The Science Behind Racism

by Julia Robins ’20

 Discrimination is wrong; simple as that. However, we may not be completely in control when we choose to accept or reject others.

 The amygdala, the area in the brain responsible for fear, decision making, and empathy automatically makes subconscious observations about others and quickly turns those simple observations into judgments that lack a situational attribution. Our brains are wired to assume that one’s behavior is due to the person’s personality–not the situation. This is called the fundamental attribution error–the basis of discrimination and hatred- when we take a situation and use it as a generalization. People have a cognitive bias to assume that a person’s actions depend on who they are, rather than what surrounds them, according to The Journal of Experimental Social Psychology.

 Take this example: if you are walking down the street and see an African American male screaming on the phone and verbally attacking someone, the ventrolateral prefrontal cortex assumes that black males in general are violent and angry. That area (as well as the hippocampus) quickly asserts an observation as the context. Then we choose to accept the thought or create a new one. Unfortunately, in unusual or uncertain situations,“one-shot learning” accepts it rather than trying to figure out why. People tend to see cause and effect relationships, even where there is none, according to Psychology Today.

 Attributing failures to dispositional (personality) causes rather than situational causes that are uncontrollable gives the brain a sense of security and helps find meaning in disturbing situations. Whatever the reason may be for that man’s behavior, our brains prefer to make an assumption and move on. Multiple studies, including one in 2003 at the Center for Neural Science at New York University, have shown over the decades that the amygdala lights up and increases its activity when it sees something it doesn’t know or doesn’t recognize. We are naturally afraid of what we don’t understand. While some decide to find out why, many find irrational ways to justify their fear, letting it guide their actions. If something is “close enough” to a threat, your amygdala will activate and get the rest of your mind, brain and body to respond for the sake of your survival, according to the Florey Institute of Neuroscience and Mental Health.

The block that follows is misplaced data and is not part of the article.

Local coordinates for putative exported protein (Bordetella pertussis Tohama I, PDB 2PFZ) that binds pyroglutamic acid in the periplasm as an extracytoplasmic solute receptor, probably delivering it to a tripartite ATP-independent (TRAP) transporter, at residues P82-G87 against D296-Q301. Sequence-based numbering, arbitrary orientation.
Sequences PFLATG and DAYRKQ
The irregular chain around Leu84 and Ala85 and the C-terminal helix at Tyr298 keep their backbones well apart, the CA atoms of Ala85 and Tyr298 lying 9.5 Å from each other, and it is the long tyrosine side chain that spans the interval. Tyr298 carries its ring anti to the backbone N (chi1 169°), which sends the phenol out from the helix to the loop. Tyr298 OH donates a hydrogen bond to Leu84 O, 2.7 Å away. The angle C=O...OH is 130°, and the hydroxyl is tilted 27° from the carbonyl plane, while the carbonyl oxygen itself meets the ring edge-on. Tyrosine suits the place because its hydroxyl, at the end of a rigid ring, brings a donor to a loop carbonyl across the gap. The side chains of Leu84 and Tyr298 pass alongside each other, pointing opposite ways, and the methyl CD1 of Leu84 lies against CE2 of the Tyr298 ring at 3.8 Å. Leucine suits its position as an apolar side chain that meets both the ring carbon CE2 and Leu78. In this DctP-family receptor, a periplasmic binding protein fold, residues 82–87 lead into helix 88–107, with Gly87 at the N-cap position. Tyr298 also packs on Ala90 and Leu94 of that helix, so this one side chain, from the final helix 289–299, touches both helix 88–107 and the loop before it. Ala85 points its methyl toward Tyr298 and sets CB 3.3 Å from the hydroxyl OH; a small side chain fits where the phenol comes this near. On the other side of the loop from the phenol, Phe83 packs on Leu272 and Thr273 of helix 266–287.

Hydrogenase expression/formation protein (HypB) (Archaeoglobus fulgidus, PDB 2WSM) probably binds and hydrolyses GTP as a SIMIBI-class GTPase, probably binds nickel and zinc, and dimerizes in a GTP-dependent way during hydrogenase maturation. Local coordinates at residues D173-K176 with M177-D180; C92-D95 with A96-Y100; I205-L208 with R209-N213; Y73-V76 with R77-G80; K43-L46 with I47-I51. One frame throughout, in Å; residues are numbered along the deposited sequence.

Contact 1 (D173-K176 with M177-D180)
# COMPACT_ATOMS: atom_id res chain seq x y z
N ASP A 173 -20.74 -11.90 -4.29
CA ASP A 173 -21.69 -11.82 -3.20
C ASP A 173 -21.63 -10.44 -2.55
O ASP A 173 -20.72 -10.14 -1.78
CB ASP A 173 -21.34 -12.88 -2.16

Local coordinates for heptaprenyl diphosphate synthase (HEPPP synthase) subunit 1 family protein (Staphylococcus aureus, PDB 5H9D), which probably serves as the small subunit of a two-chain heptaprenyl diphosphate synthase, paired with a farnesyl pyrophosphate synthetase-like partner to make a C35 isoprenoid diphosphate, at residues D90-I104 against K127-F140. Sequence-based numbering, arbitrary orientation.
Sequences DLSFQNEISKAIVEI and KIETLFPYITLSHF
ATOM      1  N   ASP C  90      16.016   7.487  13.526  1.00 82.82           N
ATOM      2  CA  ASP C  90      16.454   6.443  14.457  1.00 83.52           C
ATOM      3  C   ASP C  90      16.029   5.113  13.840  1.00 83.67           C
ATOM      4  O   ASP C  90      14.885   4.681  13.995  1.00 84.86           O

But there is more to discrimination than simply an unconscious preference. As our brains categorize people into groupings, we also tend to associate them with certain characteristics or stereotypes. An instant, unconscious association of certain groups with certain characteristics is called implicit bias. Harvard Medical School discovered that 75 percent of Whites and Asians have an implicit racial bias. Scientists have realized that when looking at groups of people, there is measurable brain response even though an individual may not be consciously thinking of it.

 The dorsolateral prefrontal cortex and the anterior cingulate cortex in the brain exercises cognitive control, suppressing and contradicting inappropriate or prejudice judgments. This past March 2018, the journal Neuropsychologia discovered that religious extremism and intolerance for others share abnormalities in cognitive function in the dorsolateral prefrontal cortex. Individuals with underactive prefrontal cortices have greater difficulty keeping their prejudices and tribal instincts in check. Those are more likely to have nationalist and racist views. This also goes hand in hand–extreme religious fundamentalism harms the development or proper functioning of cognitive flexibility. While there are many hypothesis as to how and why this happens, scientists in the journal Nature fear that this could impact future human evolution–permanently.